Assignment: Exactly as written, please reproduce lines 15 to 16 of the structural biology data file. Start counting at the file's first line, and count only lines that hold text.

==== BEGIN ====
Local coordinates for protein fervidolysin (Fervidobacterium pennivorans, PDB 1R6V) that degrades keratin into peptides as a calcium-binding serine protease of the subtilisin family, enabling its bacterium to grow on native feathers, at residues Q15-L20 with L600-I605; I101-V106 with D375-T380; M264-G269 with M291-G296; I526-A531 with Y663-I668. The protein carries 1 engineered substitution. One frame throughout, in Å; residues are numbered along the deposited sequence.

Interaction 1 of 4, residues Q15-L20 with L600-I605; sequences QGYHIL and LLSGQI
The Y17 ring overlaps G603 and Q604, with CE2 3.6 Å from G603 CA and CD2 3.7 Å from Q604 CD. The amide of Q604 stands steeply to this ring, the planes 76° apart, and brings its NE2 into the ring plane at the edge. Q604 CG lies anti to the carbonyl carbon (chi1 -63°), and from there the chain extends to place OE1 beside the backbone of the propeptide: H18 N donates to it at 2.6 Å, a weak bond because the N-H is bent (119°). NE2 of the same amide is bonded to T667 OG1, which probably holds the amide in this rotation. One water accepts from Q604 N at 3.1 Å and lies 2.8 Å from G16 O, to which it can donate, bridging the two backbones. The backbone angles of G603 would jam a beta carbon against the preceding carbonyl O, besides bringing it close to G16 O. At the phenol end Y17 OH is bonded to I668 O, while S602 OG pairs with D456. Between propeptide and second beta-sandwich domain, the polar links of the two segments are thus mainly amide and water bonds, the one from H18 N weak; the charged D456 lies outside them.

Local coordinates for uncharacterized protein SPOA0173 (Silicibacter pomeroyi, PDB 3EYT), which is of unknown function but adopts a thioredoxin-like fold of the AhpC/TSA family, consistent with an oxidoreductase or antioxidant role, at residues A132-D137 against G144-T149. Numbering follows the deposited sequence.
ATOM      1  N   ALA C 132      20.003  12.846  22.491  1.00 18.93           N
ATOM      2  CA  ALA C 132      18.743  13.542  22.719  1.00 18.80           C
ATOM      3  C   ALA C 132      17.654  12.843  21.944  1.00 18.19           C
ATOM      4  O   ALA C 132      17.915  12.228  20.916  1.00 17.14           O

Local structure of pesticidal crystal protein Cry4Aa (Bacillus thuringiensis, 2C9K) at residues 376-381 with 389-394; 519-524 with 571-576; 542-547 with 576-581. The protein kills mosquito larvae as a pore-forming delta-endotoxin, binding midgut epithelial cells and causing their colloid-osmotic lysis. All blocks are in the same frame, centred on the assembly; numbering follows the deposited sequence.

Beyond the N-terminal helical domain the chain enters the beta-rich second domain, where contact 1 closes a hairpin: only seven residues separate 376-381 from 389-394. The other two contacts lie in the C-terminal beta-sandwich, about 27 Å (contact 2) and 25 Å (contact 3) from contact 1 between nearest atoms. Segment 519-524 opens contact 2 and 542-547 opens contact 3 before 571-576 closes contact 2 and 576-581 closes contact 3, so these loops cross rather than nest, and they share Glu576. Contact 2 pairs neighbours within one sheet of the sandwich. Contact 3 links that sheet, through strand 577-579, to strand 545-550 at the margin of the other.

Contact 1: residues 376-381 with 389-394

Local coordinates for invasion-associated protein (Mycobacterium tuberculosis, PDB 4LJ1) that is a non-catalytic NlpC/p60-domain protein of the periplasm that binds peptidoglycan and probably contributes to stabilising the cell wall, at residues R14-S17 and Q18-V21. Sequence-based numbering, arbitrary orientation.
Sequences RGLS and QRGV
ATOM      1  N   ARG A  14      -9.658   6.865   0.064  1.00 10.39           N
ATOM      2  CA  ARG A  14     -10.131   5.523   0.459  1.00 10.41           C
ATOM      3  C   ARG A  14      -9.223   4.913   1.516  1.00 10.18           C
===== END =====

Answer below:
ATOM      2  CA  ARG A  14     -10.131   5.523   0.459  1.00 10.41           C
ATOM      3  C   ARG A  14      -9.223   4.913   1.516  1.00 10.18           C